In a thought-provoking statement made during Wednesday’s episode of “The View,” co-host Whoopi Goldberg, a renowned actress and comedian at the age of 67, boldly expressed her belief that “American Idol” marked the “beginning of the downfall of society.”

Engaging in a discussion about Netflix’s recent documentary on the final days of Anna Nicole Smith, Goldberg observed that such programming captures viewers’ attention because of our inherent inclination to pass judgment. She pointed out the prevalence of shows like “Basketball Wives” and the various “Housewives” franchises on Bravo, which often create a sense of wrongdoing in viewers’ minds simply because they are living their own lives.

Continuing her argument, Goldberg asserted, “We, as a society, seem to relish the act of judging others.” To illustrate her viewpoint, she referred to a specific instance that she believes marked the tipping point for society’s obsession with judgment.

During the conversation, Goldberg experienced a brief lapse in recalling the name of the show she held responsible for this phenomenon. Prompted by executive producer Brian Teta, who reminded her that the show she was criticizing was also on ABC, Goldberg then clarified, “Well, it wasn’t always on ABC.” Seeking assistance from an off-camera producer, she finally retrieved the name “American Idol.”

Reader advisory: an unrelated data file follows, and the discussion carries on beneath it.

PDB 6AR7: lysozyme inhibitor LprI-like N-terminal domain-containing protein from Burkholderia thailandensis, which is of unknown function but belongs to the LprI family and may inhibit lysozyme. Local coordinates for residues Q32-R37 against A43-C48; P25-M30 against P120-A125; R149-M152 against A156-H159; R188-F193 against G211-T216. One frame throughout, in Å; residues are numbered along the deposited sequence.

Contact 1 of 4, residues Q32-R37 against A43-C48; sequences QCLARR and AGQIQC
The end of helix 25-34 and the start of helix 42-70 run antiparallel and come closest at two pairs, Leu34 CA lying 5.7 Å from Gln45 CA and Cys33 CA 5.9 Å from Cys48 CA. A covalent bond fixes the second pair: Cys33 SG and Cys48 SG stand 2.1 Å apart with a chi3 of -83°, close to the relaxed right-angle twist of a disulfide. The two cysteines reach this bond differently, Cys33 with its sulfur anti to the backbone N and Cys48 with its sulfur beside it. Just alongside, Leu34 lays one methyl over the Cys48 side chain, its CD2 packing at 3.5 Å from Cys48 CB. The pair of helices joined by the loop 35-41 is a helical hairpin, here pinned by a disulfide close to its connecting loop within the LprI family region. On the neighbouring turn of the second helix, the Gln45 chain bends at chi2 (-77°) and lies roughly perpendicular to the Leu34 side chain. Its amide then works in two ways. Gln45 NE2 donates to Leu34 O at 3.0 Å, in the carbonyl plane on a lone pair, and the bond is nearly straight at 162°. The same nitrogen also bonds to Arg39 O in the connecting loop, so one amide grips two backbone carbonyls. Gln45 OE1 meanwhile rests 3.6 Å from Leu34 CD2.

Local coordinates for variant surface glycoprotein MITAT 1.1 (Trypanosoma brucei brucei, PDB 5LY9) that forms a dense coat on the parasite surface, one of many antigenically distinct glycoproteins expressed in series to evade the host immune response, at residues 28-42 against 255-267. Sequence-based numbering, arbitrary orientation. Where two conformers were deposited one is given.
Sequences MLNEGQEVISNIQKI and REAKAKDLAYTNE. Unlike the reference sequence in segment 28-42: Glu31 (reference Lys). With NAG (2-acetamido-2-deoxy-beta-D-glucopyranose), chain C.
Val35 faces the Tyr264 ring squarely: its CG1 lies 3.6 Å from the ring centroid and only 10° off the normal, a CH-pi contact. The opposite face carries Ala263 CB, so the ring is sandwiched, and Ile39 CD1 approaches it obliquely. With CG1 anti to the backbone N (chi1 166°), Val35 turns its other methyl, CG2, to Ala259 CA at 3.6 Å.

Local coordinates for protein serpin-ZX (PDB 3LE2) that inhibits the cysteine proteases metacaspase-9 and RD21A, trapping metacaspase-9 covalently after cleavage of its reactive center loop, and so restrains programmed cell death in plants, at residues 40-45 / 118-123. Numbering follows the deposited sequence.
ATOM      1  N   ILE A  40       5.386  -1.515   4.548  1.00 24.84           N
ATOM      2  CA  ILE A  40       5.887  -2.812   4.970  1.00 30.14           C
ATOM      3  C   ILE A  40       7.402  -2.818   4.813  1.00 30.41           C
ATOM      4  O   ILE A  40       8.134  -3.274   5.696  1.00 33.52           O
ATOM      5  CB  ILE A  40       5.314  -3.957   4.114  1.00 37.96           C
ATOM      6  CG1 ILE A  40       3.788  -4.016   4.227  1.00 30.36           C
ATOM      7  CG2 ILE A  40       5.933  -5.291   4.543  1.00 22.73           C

Goldberg proceeded to explain her theory further, suggesting that once we granted people the power to judge others through platforms like “American Idol,” it opened the floodgates for excessive judgment and an uncontrollable cycle. She expressed her concern by stating, “They invited the public to decide who their person was, and I feel once we did that, it began us on a trajectory from which we have not recovered.”

Although “American Idol” initially aired on Fox from 2002 to 2016 before its revival on ABC in 2018, Goldberg’s sentiments transcend the specific network. Her perspective raises important questions about our collective fascination with judgment and its impact on society as a whole.

As the conversation continued, Goldberg’s remarks inspired contemplation on the nature of our entertainment choices and their potential consequences. Whether or not one agrees with her viewpoint, there is no denying the significance of her assertion and its implications for our cultural landscape.

In an era where reality shows and public judgments have become ubiquitous, Goldberg’s candid statement on “The View” serves as a reminder to critically examine the effects of our media consumption and how it shapes our perceptions of others. It sparks a call for introspection and a broader conversation on the evolution of our society and the values we uphold.